A film which Harmony Korine credits as inspiration when writing 'Kids', Pixote is a grim piece of filmmaking, which captures the desperate reality of a word fueled by violence and poverty. The title character, Pixote, is a young boy who has been abadoned by his parents, subsequently forced to scour scraps on the streets. How does he survive? The only way he sees how on these poverty stricken streets - Drugs and Violence. The most noticeable aspect of Pixote is the realism which it is able to capture. There is no emotional manipulation of its characters or story, rather just a geniune look into the world of street kids in Rio de Janeiro. There is no doubt that some of this could be attributed to a major chunk of the cast being non-actors, but the style definitely fits the world in its own right. The story is beautifully tragic, reminding me of a cross between De Sica's Shoeshine and Bunuel's The Young and The Damned. If I had one serious critique of the film it would be simply that the pacing leaves a little to be desired, but honestly I was so invested in this 10-year olds story that it barely mattered. Fernando Ramos de Silva is mesmerizing as young Pixote, giving a performance that is just hard to believe for such a young boy. Definitely not a film for the faint of heart, but a worthwhile experience for anyone who wants to see a poignant, yet tragic tale of abandoned youth.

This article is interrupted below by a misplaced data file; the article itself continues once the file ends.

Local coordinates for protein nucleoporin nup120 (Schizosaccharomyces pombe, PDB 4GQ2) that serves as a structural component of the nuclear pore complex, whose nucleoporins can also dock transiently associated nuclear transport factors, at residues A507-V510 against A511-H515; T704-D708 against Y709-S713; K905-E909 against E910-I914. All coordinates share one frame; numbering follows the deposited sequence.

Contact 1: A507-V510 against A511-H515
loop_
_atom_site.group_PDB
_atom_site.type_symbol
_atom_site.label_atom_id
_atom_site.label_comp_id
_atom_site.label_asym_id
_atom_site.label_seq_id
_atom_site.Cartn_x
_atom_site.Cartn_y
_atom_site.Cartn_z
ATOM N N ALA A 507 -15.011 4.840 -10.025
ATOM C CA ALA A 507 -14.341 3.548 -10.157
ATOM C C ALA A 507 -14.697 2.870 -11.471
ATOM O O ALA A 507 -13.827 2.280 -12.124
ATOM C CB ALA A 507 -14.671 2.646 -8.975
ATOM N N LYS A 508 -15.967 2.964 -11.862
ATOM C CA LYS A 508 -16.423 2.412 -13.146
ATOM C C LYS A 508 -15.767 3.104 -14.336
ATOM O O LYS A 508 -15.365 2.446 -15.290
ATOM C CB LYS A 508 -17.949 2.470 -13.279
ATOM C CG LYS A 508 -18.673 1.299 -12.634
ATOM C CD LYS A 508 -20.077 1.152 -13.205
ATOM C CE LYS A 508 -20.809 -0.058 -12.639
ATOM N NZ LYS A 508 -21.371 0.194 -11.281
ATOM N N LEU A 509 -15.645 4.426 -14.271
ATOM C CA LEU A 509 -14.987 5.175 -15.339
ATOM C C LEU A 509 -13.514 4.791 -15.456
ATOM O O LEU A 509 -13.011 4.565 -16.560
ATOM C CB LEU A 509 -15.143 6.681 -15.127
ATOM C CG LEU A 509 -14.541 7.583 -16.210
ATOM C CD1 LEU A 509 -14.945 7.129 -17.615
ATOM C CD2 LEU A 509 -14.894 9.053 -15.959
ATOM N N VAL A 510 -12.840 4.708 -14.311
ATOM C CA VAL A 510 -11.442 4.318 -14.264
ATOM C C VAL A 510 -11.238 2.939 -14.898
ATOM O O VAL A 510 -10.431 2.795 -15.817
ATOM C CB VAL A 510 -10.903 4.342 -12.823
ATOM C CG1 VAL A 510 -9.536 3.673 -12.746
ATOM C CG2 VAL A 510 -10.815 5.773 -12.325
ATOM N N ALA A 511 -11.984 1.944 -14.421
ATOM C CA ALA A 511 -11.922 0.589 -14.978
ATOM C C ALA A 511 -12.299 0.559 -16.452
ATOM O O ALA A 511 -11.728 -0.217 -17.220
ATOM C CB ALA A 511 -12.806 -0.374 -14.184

Love of all things cinema brought me here.